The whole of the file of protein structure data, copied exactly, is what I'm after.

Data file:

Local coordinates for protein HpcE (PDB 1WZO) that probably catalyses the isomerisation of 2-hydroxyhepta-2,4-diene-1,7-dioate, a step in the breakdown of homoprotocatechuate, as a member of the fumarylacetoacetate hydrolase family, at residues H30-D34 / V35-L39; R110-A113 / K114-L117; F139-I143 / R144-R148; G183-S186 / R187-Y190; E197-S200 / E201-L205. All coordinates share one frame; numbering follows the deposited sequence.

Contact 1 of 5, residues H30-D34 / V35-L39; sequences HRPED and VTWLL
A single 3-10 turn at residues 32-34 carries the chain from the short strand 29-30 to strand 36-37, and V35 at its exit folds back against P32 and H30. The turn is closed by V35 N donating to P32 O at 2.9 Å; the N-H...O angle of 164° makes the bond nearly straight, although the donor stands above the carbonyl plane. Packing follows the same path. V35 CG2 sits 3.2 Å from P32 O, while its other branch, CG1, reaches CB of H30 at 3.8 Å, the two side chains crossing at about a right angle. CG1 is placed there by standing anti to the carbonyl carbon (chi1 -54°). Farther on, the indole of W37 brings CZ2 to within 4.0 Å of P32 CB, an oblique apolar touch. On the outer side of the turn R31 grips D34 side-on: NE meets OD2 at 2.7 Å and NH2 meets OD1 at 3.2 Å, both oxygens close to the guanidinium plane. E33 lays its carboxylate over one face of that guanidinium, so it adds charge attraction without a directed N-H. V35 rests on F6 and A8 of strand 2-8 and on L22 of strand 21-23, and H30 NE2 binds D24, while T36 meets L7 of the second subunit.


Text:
Local coordinates for protein HpcE (PDB 1WZO) that probably catalyses the isomerisation of 2-hydroxyhepta-2,4-diene-1,7-dioate, a step in the breakdown of homoprotocatechuate, as a member of the fumarylacetoacetate hydrolase family, at residues H30-D34 / V35-L39; R110-A113 / K114-L117; F139-I143 / R144-R148; G183-S186 / R187-Y190; E197-S200 / E201-L205. All coordinates share one frame; numbering follows the deposited sequence.

Contact 1 of 5, residues H30-D34 / V35-L39; sequences HRPED and VTWLL
A single 3-10 turn at residues 32-34 carries the chain from the short strand 29-30 to strand 36-37, and V35 at its exit folds back against P32 and H30. The turn is closed by V35 N donating to P32 O at 2.9 Å; the N-H...O angle of 164° makes the bond nearly straight, although the donor stands above the carbonyl plane. Packing follows the same path. V35 CG2 sits 3.2 Å from P32 O, while its other branch, CG1, reaches CB of H30 at 3.8 Å, the two side chains crossing at about a right angle. CG1 is placed there by standing anti to the carbonyl carbon (chi1 -54°). Farther on, the indole of W37 brings CZ2 to within 4.0 Å of P32 CB, an oblique apolar touch. On the outer side of the turn R31 grips D34 side-on: NE meets OD2 at 2.7 Å and NH2 meets OD1 at 3.2 Å, both oxygens close to the guanidinium plane. E33 lays its carboxylate over one face of that guanidinium, so it adds charge attraction without a directed N-H. V35 rests on F6 and A8 of strand 2-8 and on L22 of strand 21-23, and H30 NE2 binds D24, while T36 meets L7 of the second subunit.